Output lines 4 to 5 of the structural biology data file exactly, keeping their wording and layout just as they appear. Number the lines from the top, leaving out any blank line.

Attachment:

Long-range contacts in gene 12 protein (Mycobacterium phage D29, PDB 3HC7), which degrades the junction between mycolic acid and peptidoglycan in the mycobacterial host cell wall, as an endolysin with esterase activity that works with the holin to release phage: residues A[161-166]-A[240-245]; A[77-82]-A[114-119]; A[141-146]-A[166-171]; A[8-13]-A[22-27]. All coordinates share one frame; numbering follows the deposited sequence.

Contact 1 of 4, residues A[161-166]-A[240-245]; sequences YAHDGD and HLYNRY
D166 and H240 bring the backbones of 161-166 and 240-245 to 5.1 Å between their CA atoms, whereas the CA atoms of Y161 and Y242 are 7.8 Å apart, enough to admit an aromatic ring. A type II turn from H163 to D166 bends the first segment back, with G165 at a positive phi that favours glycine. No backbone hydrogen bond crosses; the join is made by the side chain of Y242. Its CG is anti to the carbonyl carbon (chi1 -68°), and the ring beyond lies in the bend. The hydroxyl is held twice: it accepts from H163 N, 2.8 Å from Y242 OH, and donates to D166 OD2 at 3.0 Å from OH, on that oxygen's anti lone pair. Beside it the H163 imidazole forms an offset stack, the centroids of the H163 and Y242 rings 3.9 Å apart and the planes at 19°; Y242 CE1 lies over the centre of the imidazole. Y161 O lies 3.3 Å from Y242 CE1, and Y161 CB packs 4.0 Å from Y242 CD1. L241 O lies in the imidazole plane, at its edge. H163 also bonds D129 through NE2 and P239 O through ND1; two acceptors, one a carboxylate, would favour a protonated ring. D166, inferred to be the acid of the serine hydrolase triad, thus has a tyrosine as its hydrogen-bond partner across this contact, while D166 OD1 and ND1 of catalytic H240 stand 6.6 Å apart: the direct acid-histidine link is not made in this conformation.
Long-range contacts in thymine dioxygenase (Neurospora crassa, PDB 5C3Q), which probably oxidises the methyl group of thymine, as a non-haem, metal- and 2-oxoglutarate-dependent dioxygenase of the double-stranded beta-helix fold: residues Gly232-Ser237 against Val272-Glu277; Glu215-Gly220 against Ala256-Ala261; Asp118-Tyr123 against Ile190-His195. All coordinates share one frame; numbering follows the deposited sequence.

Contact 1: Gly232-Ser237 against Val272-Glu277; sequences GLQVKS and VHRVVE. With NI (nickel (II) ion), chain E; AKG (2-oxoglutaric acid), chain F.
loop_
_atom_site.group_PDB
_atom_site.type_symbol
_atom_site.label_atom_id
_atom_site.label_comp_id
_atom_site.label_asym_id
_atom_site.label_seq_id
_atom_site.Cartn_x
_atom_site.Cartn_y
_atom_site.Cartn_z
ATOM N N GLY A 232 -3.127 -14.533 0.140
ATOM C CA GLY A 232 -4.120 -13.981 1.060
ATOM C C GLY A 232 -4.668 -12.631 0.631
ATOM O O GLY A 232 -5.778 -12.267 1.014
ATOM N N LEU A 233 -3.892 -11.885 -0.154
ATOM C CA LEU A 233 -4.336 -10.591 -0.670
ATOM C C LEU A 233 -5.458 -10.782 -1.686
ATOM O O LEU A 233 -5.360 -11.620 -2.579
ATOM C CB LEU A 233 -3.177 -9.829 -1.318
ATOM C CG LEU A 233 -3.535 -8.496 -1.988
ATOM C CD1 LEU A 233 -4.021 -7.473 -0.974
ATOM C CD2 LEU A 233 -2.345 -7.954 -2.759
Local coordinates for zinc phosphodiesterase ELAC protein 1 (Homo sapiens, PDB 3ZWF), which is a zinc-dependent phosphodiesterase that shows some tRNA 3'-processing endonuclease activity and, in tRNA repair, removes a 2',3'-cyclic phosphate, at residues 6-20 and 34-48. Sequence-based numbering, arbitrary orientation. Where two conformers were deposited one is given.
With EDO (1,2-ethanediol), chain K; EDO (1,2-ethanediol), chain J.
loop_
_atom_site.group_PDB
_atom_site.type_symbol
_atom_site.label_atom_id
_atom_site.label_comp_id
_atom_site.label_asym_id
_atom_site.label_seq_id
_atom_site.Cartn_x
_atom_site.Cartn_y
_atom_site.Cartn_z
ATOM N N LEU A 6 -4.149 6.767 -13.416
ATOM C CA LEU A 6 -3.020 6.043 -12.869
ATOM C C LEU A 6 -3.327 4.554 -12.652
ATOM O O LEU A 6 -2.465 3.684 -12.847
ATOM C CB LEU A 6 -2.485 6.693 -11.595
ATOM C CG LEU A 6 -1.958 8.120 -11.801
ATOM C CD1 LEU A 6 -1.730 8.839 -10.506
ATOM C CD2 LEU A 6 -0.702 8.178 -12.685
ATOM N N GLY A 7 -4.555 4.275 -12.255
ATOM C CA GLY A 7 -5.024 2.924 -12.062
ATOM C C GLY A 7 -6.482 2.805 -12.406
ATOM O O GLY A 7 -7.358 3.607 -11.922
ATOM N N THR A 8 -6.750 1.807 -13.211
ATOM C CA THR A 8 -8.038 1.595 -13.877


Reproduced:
Long-range contacts in thymine dioxygenase (Neurospora crassa, PDB 5C3Q), which probably oxidises the methyl group of thymine, as a non-haem, metal- and 2-oxoglutarate-dependent dioxygenase of the double-stranded beta-helix fold: residues Gly232-Ser237 against Val272-Glu277; Glu215-Gly220 against Ala256-Ala261; Asp118-Tyr123 against Ile190-His195. All coordinates share one frame; numbering follows the deposited sequence.

Contact 1: Gly232-Ser237 against Val272-Glu277; sequences GLQVKS and VHRVVE. With NI (nickel (II) ion), chain E; AKG (2-oxoglutaric acid), chain F.